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Preparing Your Car

Preparing car bodyshells for mounting on the body tilting frame.

To strip complete bodyshells, we put them onto a rollover frame by mounting the shell on a giant meccano kit, secured to the strength points of the body / shell / chassis, such as the bumper mounting points, rear spring mountings, front suspension or engine mountings etc.

This is a time consuming operation, from our point of view, because we cannot assume to attach anything to the shell, chassis or body by other than existing holes or fixings. What we need are a couple of bars sticking out at the front and back of the car, at bumper level. We have made mounting jigs for some cars but they are expensive and we cannot possibly hold mountings for all the cars we clean, and in any case there is very often not enough strength left in the general bodywork holes to support the weight of the shell. Some cars have dumb iron mounting points for the bumper just inside the front and rear panels of the body, like the Porsche 356 and the Mk II Jaguar for example, they are really useful, but sometimes even these have rot problems or stripped threads as a result of corrosion problems.

Therefore it greatly assists us, and saves customer's money, if, prior to bringing the shell to us, customers attach two metal bars that can support the shell's weight, to the front and the back of the shell, at bumper level. These bars need to stick out 8”-10" clear of the furthest point of the car so that we can bolt or weld our rolling frame attachment to them. These bars need to be quite robust as when the body is turned through 90 degrees or more, on the frame, the forces on the bars become quite different to those exerted if you were just lifting the car off the ground. The bars can be a piece of flat mild steel about 6 mm thick and 30-40mm wide, or angle iron of 30mm x 30mm and 4mm thick. ( Not many cars could accommodate the angle irons through the original holes in the front valance.) We can then weld or bolt these to our iron work.

The main reason why it is better done by you than by us, apart from saving you possibly £100 or so, is that if you are happy to weld the bars onto the bodyshell or chassis, you can make that decision, we can't. But we understand that not everyone has the facilities or ability to do this extra preparation, so we have to rely on the bolts and holes available to us. If you can leave the bolts in the obvious holes we might use to mount the bodyshell, then that is helpful too.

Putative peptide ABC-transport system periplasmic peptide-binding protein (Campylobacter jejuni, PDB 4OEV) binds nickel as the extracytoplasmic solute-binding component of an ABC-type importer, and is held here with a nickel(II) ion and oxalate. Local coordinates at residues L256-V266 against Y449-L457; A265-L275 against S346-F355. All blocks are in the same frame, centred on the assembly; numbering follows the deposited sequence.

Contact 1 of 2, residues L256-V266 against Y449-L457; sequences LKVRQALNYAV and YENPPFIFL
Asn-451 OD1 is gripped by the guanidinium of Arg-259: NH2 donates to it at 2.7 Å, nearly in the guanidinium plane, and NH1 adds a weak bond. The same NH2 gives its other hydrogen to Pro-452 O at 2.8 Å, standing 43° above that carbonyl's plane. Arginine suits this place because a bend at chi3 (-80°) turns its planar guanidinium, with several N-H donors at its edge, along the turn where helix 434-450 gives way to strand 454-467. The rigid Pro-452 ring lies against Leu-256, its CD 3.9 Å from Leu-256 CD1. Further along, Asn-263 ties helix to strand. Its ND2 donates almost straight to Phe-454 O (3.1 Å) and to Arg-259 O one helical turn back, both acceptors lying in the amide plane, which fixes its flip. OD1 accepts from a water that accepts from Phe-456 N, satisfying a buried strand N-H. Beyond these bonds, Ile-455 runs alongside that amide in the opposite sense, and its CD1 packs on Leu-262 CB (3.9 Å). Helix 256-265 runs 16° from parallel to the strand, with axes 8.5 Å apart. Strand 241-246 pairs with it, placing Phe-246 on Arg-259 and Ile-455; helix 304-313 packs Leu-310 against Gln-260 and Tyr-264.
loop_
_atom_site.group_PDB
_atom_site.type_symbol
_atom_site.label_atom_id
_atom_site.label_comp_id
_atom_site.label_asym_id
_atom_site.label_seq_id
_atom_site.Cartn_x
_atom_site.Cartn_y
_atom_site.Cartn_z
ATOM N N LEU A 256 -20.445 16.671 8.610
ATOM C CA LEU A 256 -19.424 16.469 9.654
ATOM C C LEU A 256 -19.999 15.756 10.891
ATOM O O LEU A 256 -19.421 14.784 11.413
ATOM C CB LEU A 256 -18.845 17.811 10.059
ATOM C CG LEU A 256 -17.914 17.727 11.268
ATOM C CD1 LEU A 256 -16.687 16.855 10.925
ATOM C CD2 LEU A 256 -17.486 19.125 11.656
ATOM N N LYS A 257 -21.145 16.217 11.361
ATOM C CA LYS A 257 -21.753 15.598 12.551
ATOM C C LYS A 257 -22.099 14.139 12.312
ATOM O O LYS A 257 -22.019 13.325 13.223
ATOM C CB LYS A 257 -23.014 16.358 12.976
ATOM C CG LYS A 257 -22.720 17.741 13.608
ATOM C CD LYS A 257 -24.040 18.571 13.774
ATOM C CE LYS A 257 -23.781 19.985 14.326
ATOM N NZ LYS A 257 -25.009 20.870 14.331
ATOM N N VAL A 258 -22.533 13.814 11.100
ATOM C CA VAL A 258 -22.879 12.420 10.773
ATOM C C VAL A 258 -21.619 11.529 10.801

Removing Underseal

There is no easy way of removing the rubbery type of underseal, or sound deadening pads. These materials do not respond to blasting since blasting relies on a ‘chipping’ action to remove residues. The later schutz type of under body protection is designed to deflect stones etc. so not surprisingly it is difficult to remove by blasting. The fiddly bits can be blasted but the big areas are better scraped off with hot air guns and a scraper, or similar. For us to remove all the Schutz from, say, a Porsche 911 can add anything up to around £500. With these really good protective materials we do urge you to consider whether they really need to be removed as part of your restoration. If the material is basically sound and the metal clean underneath then why remove it, you will only need to re-apply it at the end of the restoration. Obviously, the areas where welding and other repairs are needed will have to be cleaned off, but by blasting over the material fairly vigorously the media will find weak areas and those can be dealt with. The remainder may well be perfectly sound, and you save some money.

The old type underseals generally are either dry and crispy or black and gooey. The dry underseal can usually be scraped fairly easily, the gooey stuff is slower and messy, but blasting the gooey underseal only tends to soften these materials making them even more resilient and the abrasive sticks in it, a soft gooey mess. Therefore a good deal of hand scraping needs to be done before we blast off the residue to finish. We will happily do it, but it is not really cost effective for our skilled operatives to do hand scraping, so we always encourage customers, where possible, to remove the bulk of underseal themselves. In monetary terms, if we do it, this process usually incurs around £200-£300 extra – (in the case of a particularly bad Mercedes, the cost of removing the underseal alone was nearer £800!!). After hand scraping (by whoever) we blast off the remainder to finish.